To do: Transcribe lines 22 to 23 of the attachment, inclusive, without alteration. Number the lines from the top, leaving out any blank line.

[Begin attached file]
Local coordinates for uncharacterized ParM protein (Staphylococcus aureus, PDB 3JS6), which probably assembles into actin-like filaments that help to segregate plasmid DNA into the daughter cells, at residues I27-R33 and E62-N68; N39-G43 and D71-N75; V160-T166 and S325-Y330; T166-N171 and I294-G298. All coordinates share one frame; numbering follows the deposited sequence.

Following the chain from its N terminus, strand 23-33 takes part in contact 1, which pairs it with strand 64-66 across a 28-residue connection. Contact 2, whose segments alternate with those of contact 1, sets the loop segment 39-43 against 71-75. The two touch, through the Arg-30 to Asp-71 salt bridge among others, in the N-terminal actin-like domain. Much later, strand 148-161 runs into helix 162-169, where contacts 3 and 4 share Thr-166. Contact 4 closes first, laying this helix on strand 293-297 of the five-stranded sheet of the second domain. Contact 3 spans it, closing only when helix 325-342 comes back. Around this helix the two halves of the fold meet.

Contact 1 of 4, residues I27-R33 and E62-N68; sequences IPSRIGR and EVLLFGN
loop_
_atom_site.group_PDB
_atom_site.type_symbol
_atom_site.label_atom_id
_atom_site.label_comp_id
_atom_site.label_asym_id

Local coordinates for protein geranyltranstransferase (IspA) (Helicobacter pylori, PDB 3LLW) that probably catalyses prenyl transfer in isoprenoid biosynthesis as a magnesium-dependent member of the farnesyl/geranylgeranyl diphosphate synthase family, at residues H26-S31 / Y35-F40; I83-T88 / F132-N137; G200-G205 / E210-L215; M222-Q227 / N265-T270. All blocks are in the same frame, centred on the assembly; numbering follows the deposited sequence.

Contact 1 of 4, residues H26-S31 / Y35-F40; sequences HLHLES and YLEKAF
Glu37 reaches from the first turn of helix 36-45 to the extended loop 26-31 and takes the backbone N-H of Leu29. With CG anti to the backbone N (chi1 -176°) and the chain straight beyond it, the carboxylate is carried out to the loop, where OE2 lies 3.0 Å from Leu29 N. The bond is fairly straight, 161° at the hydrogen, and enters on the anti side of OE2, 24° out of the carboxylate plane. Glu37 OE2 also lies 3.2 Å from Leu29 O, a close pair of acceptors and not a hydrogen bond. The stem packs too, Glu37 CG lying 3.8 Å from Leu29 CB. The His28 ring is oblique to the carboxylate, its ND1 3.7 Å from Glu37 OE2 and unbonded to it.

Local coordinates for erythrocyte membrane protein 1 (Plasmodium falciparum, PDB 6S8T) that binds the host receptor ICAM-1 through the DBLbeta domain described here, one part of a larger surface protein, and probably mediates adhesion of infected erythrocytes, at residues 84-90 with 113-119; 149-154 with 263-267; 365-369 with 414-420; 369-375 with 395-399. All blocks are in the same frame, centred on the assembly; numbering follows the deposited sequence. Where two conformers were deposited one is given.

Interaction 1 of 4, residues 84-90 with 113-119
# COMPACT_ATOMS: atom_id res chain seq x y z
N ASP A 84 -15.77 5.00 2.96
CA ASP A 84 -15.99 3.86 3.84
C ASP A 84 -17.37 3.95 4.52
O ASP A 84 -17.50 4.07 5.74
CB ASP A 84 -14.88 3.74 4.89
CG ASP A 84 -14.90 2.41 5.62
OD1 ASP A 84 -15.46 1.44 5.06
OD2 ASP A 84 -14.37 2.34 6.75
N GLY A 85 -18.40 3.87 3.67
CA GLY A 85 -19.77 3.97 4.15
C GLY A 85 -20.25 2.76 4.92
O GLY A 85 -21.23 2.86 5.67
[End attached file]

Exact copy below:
OD1 ASP A 84 -15.46 1.44 5.06
OD2 ASP A 84 -14.37 2.34 6.75